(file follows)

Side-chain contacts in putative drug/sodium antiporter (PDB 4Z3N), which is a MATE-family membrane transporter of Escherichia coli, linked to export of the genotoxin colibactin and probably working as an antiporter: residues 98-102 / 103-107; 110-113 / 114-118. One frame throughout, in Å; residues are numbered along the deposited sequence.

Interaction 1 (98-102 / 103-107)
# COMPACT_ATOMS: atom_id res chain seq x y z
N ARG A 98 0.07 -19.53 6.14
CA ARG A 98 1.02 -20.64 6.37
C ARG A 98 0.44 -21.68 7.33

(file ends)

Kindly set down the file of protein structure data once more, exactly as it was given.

Side-chain contacts in putative drug/sodium antiporter (PDB 4Z3N), which is a MATE-family membrane transporter of Escherichia coli, linked to export of the genotoxin colibactin and probably working as an antiporter: residues 98-102 / 103-107; 110-113 / 114-118. One frame throughout, in Å; residues are numbered along the deposited sequence.

Interaction 1 (98-102 / 103-107)
# COMPACT_ATOMS: atom_id res chain seq x y z
N ARG A 98 0.07 -19.53 6.14
CA ARG A 98 1.02 -20.64 6.37
C ARG A 98 0.44 -21.68 7.33